14. This is the first time I have heard about these types of translations, and it is very interesting to read about them! My personal experience when it comes to translations is when hanging out with people here in Sweden. Some of my friends speak just in Filipino or just in Swedish and often times, I have to translate for both so that they can understand each other. I guess the trick is to use the important phrases or "keywords" of every topic so that they are able to get the gist of what everyone is talking about.
  15. I have always wanted to learn French since I was a child. I am currently taking courses on a different language, but I have heard from some of my classmates that French is one of the most difficult to learn. Having read your explanation, I am beginning to feel discouraged in attempting to learn more about it haha! Discouraged, but challenged at the same time. I have to say, though, that this information was definitely interesting.
  16. Katakana has always amazed and interested me but let us just say that I never had the courage to learn it because of my friends. They always complain of how difficult it is, and that it takes a lot of time to practice this type of handwriting. Now, I am suddenly wondering how long it would take to learn Katakana. What would be the shortest amount of time possible to learn the basics of it, and would these sheets speed up the process?
  17. I really doubt Taglish would be considered an official language and it used to often irritate me when I hear my fellowmen speaking in mixed Filipino and English. Although, I got a bit used to hearing this when I ended up having classmates who don't speak Filipino, but are really making an effort to learn it. They try to practice using different Filipino words they learned and just connect them with English words if they could not remember or figure out which Filipino word to use next. I'm not saying that this is why most people speak Taglish, but it certainly gave me a new perspective regardin
  18. Growing up as a child, I've had quite a bit of trouble understanding how one word that ends in an exclamation point can be considered a sentence. Our teachers always explained to us that they are called "action sentences". I am currently taking a refresher course in English and it is only lately that it dawned on me that these sentences can also be called "Exclamatory Words". When put that way, it actually started to make sense. Exclamatory words are used to solicit strong emotional responses, and below is a list I have put together off the top of my head. Run! Brilliant! Fantastic! Go!
  19. I've seen sentences of this type, and some people still get confused on how to properly create or understand them. I remember two rules when it comes to exclamatory sentences: to use "what" when the noun in the sentence is plural, and that to use the exclamation point only at the end of the sentence. Rule Number 1 Example: What obedient dogs these are! Rule Number 2 Example: Hey, don't go there! I hope I was able to contribute properly to this thread with these set of rules :party:
  20. The importance of good English grammar is evident when dealing with people internationally. I would agree with most of what have been said on this page, but at the end of the day, it only boils down to one question: did you get your point across properly? I believe that this is the sole purpose of having good English grammar; to avoid being misunderstood, mostly. Otherwise, I think being able to speak English on an average level is alright.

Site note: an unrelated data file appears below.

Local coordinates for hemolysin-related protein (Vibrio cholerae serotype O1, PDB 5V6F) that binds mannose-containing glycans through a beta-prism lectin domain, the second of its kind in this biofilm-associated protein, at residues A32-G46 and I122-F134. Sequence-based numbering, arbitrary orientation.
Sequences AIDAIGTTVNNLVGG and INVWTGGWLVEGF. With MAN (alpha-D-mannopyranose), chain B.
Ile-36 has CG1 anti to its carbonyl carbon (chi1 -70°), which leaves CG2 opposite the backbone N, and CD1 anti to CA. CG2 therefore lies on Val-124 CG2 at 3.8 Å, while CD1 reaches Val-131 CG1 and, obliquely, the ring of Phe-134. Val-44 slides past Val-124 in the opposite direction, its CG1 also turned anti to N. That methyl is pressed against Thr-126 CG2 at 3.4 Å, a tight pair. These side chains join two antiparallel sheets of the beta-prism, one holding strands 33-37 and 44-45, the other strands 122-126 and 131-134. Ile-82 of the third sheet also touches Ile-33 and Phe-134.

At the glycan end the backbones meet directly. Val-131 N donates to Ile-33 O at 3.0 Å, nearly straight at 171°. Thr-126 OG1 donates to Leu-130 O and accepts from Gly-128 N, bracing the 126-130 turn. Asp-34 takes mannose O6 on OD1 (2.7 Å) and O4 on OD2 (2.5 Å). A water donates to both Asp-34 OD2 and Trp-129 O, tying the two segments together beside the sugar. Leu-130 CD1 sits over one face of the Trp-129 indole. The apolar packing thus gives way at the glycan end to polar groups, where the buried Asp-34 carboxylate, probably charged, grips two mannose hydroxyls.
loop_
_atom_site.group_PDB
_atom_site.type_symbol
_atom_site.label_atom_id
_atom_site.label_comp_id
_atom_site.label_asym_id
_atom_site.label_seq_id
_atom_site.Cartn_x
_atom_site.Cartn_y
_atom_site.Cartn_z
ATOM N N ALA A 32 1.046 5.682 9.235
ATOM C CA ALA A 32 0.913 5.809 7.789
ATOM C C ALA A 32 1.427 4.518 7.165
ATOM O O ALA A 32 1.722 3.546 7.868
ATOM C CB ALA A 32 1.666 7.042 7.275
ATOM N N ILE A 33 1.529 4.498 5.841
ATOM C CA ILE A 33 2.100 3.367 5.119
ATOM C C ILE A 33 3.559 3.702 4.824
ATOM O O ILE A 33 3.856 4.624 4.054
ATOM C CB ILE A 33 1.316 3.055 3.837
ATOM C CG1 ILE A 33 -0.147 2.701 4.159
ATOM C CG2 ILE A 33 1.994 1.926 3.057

21. I definitely agree on this one. Swedish and Norwegian are more alike in language, but Finnish has a totally different structure. For making things easier to understand, let us just say that Scandinavian languages can be compared to English (but they are Germanic in reality, of course). You have the American English, the British English and their accent, and then there's Australian and Canadian English plus their accents. The words are almost identical to each other, yet they differ in spelling, which also means alphabet, and the most obvious of all, pronunciation.
  22. For me, the most beautiful building in Stockholm is the Royal Opera House. It has a neoclassical front facade. I have always passed by its statues, arches, and columns that were said to be of Corinthian and Tuscan designs. The auditorium can accommodate to more than a thousand people, has this elegant chandelier, and paintings on the ceiling by one of the most popular painters in Sweden in the 1800's.
  23. Most Catholic schools in my country taught cursive writing when I was still in elementary. I have no idea if they stopped teaching this nowadays, but if they did, I think it is because of the influence typography has on everyone. You don't really see anyone using cursive writing all over the web and print, unless it's used for decorative purposes. Hopefully, schools are still teaching cursive writing to children. It doesn't hurt to have good handwriting skills for when you don't have access to a computer.
  24. While I agree with most replies here to depend on a person to properly translate for you instead of letting a machine do it, there isn't always somebody available to ask. I suggest that if you need an entire sentence translated, and doubt the ability of Google Translate to do its work properly, try translating by word. In a sentence, you would eventually notice which words are the important ones. You can translate each word separately and put them all into context. This solution always worked for me, and I hope that it works for others too :grin:
  25. This is an intriguing topic, as I prefer using informal language even in the office. Although, one word that I can suggest is "intermittent". Say, for example, you need to submit a formal complaint about your network because you keep getting disconnected. You can probably say, "I have had intermittent internet connection since this morning, and it has been difficult for me to work properly." Tada!